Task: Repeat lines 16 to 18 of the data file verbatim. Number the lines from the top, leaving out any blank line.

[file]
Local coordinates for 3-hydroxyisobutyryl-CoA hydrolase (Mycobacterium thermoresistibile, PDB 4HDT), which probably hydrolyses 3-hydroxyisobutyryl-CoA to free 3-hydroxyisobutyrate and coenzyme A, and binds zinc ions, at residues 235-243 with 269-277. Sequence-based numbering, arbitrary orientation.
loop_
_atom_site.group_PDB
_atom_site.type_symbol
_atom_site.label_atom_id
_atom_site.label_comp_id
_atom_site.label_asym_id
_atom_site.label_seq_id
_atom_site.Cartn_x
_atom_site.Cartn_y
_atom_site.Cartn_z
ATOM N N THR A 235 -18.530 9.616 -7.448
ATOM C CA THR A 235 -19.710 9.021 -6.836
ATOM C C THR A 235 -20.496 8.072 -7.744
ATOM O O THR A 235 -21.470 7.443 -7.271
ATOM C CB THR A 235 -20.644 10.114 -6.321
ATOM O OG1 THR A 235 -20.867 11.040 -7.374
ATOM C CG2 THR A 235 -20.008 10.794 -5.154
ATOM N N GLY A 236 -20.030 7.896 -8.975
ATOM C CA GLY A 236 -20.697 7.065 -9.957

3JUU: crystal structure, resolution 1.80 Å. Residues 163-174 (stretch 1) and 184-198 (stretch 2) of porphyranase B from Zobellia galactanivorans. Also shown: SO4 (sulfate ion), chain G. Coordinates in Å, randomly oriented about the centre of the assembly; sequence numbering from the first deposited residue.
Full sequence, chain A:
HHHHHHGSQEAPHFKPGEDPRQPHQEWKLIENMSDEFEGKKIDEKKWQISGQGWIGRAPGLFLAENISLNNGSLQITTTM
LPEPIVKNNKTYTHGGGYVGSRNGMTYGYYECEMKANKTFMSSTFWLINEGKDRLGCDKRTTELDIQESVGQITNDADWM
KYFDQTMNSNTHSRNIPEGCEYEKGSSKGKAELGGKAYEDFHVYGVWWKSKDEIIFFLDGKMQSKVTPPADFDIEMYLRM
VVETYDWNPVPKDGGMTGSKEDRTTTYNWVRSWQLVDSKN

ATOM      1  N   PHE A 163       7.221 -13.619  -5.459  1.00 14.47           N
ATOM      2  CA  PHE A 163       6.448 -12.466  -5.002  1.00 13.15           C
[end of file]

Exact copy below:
ATOM C CB THR A 235 -20.644 10.114 -6.321
ATOM O OG1 THR A 235 -20.867 11.040 -7.374
ATOM C CG2 THR A 235 -20.008 10.794 -5.154